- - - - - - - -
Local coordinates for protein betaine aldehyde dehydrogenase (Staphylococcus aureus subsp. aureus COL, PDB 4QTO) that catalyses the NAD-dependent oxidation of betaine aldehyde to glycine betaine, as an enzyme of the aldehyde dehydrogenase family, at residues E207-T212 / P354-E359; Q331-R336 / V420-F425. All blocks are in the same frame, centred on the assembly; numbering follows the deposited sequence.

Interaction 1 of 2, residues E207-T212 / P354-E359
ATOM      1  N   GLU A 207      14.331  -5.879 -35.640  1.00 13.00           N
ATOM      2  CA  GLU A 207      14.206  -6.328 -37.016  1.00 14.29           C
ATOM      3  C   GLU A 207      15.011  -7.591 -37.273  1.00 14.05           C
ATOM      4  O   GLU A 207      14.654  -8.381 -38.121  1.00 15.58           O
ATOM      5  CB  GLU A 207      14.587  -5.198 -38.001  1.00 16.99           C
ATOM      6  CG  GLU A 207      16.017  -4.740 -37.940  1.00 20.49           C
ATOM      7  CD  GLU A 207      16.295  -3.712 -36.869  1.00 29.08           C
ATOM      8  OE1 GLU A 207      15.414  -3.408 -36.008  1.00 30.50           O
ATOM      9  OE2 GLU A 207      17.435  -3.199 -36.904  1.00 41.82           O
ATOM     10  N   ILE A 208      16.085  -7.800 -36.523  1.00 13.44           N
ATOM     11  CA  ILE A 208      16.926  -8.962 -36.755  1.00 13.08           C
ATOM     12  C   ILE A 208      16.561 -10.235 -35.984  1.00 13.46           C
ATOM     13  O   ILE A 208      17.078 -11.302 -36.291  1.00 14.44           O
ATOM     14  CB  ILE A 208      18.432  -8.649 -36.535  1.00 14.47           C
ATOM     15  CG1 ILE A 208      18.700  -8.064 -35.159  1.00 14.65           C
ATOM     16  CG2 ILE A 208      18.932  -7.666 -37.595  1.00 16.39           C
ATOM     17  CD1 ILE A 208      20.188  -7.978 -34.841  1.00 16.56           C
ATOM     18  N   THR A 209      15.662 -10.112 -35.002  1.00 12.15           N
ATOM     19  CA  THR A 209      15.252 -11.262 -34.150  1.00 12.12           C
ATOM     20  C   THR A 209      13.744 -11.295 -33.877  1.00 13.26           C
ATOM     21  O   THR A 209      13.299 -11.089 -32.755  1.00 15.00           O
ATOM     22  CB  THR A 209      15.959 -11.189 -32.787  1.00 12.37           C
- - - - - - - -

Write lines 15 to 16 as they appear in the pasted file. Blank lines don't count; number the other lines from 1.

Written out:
ATOM     13  O   ILE A 208      17.078 -11.302 -36.291  1.00 14.44           O
ATOM     14  CB  ILE A 208      18.432  -8.649 -36.535  1.00 14.47           C